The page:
We can find our substantiation for this opinion in The Facts about Chimney Fires – Causes & Cures — a brochure written by the Chimney Safety Institute of America.  Most of what is in this blog will be coming directly from that information piece. Some of it is directly quoted, some of it is paraphrased.

A chimney fire can be impressive.  Chimney fires have been described as creating:

  • loud cracking and popping noise
  • a lot of dense smoke, and
  • an intense, hot smell

The Dangers of A Chimney FireChimney fires can be  noisy and dramatic enough to be seen by neighbors or passers-by.  Flames or dense smoke may shoot from the top of the chimney.  Some report a low rumbling sound that reminds them of a freight train or a low flying airplane.


However, those are only the chimney fires you know about.  Slow-burning chimney fires don’t get enough air or have fuel to be dramatic or visible.  However the temperatures they reach are very high and can cause as much damage as their more spectacular cousins.“

So…what is creosote and how can you minimize its collection in your chimney?  Let’s consult  The Facts About Chimney Fires

“The by-products of combustion (smoke, water vapor, gases, unburned wood particles, hydrocarbon volatiles, tar fog and assorted minerals) exit through a chimney during the process of using a fireplace or wood stove.

As these substances exit the fireplace or wood stove, and flow up into the relatively cooler chimney, condensation occurs. The resulting residue that sticks to the inner walls of the chimney is called creosote.  

Creosote is black or brown in appearance. It can be crusty and flaky…tar-like, drippy and sticky…or shiny and hardened.   All forms can occur in one chimney system.  Whatever form it takes, creosote is highly combustible. If it builds up in sufficient quantities – and the internal flue temperature is high enough – the result could be a chimney fire.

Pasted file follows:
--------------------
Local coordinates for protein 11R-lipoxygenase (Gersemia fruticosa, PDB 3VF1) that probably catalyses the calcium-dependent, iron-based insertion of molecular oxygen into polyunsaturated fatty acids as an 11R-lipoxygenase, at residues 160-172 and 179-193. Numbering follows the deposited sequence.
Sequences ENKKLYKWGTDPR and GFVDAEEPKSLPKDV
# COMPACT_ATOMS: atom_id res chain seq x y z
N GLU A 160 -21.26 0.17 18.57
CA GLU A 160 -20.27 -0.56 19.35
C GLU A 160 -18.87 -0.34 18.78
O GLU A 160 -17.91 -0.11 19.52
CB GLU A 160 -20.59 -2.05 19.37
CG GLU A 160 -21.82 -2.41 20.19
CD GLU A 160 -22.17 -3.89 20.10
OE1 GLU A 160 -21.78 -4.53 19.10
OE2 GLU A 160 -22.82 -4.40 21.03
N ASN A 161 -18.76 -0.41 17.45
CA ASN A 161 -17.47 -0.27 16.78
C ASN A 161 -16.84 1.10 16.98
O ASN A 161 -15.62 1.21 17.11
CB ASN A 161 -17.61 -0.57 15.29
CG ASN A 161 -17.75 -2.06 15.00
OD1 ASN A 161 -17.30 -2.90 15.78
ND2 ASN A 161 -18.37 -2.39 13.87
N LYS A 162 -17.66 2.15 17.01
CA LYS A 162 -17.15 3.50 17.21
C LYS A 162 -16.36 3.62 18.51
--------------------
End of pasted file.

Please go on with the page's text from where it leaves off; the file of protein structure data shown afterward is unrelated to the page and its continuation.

Certain conditions encourage or accelerate the buildup of creosote on the chimney walls

  • Restricted air supply
  • closing the glass doors
  • failing to open the damper wide enough
  • the lack of sufficient make-up air  to move heated smoke up the chimney rapidly
  • closing down the stove damper or air inlets too soon or too much.
  • unseasoned wood
  • so much energy is used initially just to drive off the water trapped in the cells of the logs– keeps the resulting smoke cooler, than if seasoned wood is used.
  • cooler than normal chimney temperatures
  • exterior chimneys
  • uninsulated chimneys”


How do you know if you’ve had a chimney fire?  For answers, let’s go back to The Facts About Chimney Fires

We’ve learned that a chimney fire can occur without anyone being aware of it.  So….

”…it’s  important to have your chimney regularly inspected by a CSIA Certified Chimney Sweep.   Here are the signs that a professional chimney sweep looks for:

  • “Puffy” or “honey combed” creosote
  • Warped metal of the damper, metal smoke chamber connector pipe or factory-built metal chimney
  • Cracked or collapsed flue tiles, or tiles with large chunks missing
  • Discolored and/or distorted rain cap
  • Heat-damaged TV antenna attached to the chimney
  • Creosote flakes and pieces found on the roof or ground
  • Roofing material damaged from hot creosote
  • Cracks in exterior masonry
  • Evidence of smoke escaping through mortar joints of masonry or tile liners”


Blue Sky Chimney Sweeps |Bless Your Hearth can help you with….

Inspections & Proper Maintenance

“Clean chimneys don’t catch fire. Make sure a CSIA Certified Chimney Sweep inspects your solid fuel venting system annually, and cleans and repairs it whenever needed. Your sweep may have other maintenance recommendations depending on how you use your fireplace or stove.”

Visit to see the complete brochure:  The Facts about Chimney Fires – Causes & Cures